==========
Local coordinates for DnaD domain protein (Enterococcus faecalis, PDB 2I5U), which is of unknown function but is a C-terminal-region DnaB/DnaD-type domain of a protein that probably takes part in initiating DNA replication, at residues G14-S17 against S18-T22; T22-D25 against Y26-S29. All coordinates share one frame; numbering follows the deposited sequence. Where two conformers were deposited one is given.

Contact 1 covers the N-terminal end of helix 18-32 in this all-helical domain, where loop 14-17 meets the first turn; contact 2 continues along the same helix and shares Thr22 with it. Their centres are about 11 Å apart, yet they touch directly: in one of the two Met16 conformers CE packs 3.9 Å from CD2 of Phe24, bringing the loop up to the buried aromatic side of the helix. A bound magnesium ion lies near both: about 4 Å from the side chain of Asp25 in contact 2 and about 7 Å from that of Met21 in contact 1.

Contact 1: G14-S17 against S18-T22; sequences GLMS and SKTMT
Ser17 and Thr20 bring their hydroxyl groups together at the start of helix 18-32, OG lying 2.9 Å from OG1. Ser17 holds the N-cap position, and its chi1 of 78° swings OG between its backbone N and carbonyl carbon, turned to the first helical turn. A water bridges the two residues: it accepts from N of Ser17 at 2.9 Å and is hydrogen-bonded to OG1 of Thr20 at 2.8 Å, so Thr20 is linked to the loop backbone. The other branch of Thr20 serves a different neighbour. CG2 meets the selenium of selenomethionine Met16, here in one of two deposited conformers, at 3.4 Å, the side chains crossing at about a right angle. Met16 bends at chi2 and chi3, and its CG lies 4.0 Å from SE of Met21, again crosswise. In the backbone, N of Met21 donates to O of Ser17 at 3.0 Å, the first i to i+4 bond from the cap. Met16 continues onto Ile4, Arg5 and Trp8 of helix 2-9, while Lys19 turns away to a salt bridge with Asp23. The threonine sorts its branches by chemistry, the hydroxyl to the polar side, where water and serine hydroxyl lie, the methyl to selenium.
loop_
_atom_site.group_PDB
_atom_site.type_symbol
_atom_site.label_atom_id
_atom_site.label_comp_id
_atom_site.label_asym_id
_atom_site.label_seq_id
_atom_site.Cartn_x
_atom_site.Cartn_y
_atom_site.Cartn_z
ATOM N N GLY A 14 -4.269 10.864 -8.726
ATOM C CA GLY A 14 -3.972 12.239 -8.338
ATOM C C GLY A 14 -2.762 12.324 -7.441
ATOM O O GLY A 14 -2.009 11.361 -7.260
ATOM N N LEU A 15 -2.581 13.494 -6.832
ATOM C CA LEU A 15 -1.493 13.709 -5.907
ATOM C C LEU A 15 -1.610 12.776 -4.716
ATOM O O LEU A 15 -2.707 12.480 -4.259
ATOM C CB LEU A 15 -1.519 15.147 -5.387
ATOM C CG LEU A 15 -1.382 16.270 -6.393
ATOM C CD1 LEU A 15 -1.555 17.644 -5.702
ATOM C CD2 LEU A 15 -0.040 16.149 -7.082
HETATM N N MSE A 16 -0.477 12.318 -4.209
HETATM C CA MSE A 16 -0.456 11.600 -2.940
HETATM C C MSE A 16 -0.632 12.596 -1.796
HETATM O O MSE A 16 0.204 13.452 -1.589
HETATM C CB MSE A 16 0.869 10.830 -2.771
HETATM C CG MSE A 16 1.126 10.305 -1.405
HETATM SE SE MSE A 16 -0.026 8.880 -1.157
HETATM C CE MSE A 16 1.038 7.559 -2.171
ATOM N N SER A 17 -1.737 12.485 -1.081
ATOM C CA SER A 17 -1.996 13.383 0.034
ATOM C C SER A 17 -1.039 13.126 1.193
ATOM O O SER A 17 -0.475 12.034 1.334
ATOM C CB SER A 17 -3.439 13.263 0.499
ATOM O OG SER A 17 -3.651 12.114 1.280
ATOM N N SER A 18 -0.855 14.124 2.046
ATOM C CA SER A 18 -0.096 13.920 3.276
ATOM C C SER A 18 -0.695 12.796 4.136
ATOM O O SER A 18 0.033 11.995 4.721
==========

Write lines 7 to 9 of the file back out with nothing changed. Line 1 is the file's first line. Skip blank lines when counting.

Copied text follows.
_atom_site.type_symbol
_atom_site.label_atom_id
_atom_site.label_comp_id